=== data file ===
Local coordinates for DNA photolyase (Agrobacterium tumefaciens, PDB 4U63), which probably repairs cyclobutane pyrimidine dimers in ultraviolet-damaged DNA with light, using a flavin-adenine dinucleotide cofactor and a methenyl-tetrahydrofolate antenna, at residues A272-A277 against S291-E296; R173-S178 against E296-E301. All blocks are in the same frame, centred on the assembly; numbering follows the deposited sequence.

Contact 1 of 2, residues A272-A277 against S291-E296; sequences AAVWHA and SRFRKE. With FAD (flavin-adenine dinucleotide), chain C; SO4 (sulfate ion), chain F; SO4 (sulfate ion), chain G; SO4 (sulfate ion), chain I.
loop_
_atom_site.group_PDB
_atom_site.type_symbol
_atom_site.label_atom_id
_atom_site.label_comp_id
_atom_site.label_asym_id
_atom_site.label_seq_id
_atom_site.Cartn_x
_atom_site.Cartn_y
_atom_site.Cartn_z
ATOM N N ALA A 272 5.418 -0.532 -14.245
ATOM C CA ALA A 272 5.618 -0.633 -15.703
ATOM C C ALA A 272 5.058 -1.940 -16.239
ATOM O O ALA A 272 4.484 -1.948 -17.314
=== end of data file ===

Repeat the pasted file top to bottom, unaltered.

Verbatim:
Local coordinates for DNA photolyase (Agrobacterium tumefaciens, PDB 4U63), which probably repairs cyclobutane pyrimidine dimers in ultraviolet-damaged DNA with light, using a flavin-adenine dinucleotide cofactor and a methenyl-tetrahydrofolate antenna, at residues A272-A277 against S291-E296; R173-S178 against E296-E301. All blocks are in the same frame, centred on the assembly; numbering follows the deposited sequence.

Contact 1 of 2, residues A272-A277 against S291-E296; sequences AAVWHA and SRFRKE. With FAD (flavin-adenine dinucleotide), chain C; SO4 (sulfate ion), chain F; SO4 (sulfate ion), chain G; SO4 (sulfate ion), chain I.
loop_
_atom_site.group_PDB
_atom_site.type_symbol
_atom_site.label_atom_id
_atom_site.label_comp_id
_atom_site.label_asym_id
_atom_site.label_seq_id
_atom_site.Cartn_x
_atom_site.Cartn_y
_atom_site.Cartn_z
ATOM N N ALA A 272 5.418 -0.532 -14.245
ATOM C CA ALA A 272 5.618 -0.633 -15.703
ATOM C C ALA A 272 5.058 -1.940 -16.239
ATOM O O ALA A 272 4.484 -1.948 -17.314